To have complete control over what versions of the software is being used, I use the following scheme for installing software. All software is installed independent from the Linux distribution, This:

  1. allows installation of newer versions without interfering with other

software on the system,

  1. will prevent any problems occuring from any automatic updates of the Linux distribution and
  1. allows easy rollback to a previous version

All software is installed in a single directory we'll call /topdir in this page. This directory is structured as follows:

/topdir/build: directory for unpacking and building the software packages

/topdir/pkgs: installation directory of the packages


So to build a software package:

  1. Download it to /topdir/build
  1. Unpack it
  1. Install it under its full name, version number included using e.g. the --prefix flag:
    ./configure --prefix=/topdir/pkgs/wxWidgets-
    python install --prefix=/topdir/pkgs/m2crypto-0.17

See below for details on Python installs.

  1. In /topdir/pkgs, create a symbolic link to the version of the package would want to use:
    ln -s wxWidgets- wxWidgets

You can then refer to the software directly (e.g. /topdir/pkgs/wxWidgets/bin/wx-config) A problem (and benefit) of this approach is that not all binaries are in the same directory (cf. /usr), and you cannot set $PATH to a single dir. Hence, there should be a directory /topdir/pkgs/bin that contains links to the relevant binaries. E.g.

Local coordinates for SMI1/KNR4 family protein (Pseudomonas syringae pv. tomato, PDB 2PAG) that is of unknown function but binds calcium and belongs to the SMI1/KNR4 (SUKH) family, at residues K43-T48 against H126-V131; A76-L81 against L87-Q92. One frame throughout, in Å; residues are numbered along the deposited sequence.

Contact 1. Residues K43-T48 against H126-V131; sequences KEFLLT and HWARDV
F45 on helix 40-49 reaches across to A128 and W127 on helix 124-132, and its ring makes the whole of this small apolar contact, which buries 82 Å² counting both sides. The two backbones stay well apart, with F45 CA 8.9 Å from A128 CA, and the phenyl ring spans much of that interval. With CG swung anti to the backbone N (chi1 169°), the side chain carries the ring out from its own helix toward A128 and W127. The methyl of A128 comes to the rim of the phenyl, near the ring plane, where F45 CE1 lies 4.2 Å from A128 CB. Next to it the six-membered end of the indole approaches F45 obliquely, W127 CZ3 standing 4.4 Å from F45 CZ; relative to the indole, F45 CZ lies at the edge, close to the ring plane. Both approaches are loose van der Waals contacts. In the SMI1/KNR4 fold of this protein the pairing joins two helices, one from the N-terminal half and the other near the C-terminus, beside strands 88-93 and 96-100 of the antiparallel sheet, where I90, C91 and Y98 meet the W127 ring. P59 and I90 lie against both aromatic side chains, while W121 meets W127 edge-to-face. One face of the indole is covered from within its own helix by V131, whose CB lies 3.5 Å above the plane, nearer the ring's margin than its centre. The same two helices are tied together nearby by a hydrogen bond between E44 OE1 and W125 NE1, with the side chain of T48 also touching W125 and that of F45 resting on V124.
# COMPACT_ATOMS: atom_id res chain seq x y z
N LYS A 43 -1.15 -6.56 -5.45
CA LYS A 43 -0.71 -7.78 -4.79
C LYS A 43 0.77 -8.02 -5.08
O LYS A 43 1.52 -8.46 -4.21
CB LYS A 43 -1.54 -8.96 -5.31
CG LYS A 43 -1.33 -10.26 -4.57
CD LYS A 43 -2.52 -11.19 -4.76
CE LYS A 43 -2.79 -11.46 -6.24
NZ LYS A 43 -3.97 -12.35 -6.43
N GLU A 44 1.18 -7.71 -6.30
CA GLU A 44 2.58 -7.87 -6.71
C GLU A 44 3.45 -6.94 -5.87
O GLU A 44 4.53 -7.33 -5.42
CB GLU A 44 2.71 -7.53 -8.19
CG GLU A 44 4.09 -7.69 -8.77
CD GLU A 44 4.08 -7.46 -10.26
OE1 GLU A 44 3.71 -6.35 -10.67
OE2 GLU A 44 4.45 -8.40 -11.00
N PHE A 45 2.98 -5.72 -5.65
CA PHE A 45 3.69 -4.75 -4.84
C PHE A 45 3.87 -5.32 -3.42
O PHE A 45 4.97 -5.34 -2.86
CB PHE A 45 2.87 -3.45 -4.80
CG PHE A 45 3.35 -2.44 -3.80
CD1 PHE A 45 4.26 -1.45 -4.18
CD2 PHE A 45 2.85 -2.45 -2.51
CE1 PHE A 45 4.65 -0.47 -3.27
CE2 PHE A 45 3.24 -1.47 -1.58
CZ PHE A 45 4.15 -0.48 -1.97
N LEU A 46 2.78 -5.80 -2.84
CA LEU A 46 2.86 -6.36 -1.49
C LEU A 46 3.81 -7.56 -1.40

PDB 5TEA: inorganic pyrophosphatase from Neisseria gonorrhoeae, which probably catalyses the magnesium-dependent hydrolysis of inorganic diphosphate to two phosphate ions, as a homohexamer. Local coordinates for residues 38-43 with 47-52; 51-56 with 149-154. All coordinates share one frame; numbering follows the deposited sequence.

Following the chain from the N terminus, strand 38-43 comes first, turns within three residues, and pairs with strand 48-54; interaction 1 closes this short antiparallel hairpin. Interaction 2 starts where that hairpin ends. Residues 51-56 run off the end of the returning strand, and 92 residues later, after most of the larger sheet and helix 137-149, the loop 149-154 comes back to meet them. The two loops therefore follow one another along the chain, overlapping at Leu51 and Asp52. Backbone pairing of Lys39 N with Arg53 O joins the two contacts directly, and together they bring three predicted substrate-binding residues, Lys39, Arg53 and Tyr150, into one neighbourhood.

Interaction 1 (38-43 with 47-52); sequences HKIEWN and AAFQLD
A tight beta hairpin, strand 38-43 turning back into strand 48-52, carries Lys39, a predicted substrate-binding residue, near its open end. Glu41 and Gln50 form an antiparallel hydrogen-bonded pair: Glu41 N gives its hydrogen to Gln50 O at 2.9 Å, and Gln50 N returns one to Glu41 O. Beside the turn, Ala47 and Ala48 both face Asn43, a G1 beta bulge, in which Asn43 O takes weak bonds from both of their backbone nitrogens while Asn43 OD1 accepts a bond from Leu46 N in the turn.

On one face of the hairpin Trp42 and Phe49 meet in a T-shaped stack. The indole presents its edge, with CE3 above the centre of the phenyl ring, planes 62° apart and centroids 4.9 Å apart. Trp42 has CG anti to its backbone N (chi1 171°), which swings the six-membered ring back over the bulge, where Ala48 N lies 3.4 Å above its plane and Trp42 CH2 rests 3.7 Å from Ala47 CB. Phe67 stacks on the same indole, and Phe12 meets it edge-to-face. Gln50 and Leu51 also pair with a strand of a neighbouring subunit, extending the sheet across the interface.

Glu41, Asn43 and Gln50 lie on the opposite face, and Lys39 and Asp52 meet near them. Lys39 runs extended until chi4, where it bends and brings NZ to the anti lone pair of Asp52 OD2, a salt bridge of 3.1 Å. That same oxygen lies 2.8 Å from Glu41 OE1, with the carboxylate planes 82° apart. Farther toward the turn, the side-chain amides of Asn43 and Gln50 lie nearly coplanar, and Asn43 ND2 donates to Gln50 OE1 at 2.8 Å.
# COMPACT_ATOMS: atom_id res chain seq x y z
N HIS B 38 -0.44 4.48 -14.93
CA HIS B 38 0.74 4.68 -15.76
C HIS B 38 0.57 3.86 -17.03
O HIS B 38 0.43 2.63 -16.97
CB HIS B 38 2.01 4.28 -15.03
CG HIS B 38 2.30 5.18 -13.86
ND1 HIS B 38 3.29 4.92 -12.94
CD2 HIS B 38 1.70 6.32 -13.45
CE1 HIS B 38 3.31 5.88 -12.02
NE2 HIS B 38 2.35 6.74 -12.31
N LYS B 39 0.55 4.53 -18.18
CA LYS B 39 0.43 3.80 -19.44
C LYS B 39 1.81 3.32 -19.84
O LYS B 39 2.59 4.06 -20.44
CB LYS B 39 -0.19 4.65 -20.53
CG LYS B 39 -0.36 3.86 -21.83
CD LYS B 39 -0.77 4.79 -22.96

ln -s /topdir/pkgs/wxWidgets/bin/wx-config /topdir/pkgs/bin/wx-config

In cases where a package depends on other packages (i.e., libraries) it may be necessary to set $LD_LIBRARY_PATH to point the right version (and not the Linux distro one). Therefore, /topdir/pkgs/bin may also contain scripts that indirectly access the software. For example, Python depends on the wxWidgets library, so we would create a script /topdir/pkgs/bin/python:








/prod/pkgs/Python/bin/python "$@"

Python packages

I consider Python packages as separate software packages. So they are also installed in their own directory in /topdir/pkgs (e.g. /topdir/pkgs/m2crypto-0.17), rather than in the Python installation. To make sure Python finds them, we have to set $PYTHONPATH in the script, as in the example. Note that to make sure you're using the right version of Python when installing, you must install Python packages as follows:

/topdir/pkgs/bin/python build

/topdir/pkgs/bin/python build_ext

/topdir/pkgs/bin/python install --prefix=/topdir/pkgs/m2crypto-0.17

And also for them, create a symbolic link:

ln -s /topdir/pkgs/m2crypto-0.17 /topdir/pkgs/m2crypto

Upgrading and Reverting

To upgrade a package, simply install it via the above procedure. Then, carefully, taking into account running processes, replace the symbolic link to the new version:

ln -sf /topdir/pkgs/m2crypto-0.18 /topdir/pkgs/m2crypto

To revert, just change back the symbolic link to the old version (if the software allows this, e.g. upgraded data formats, etc.)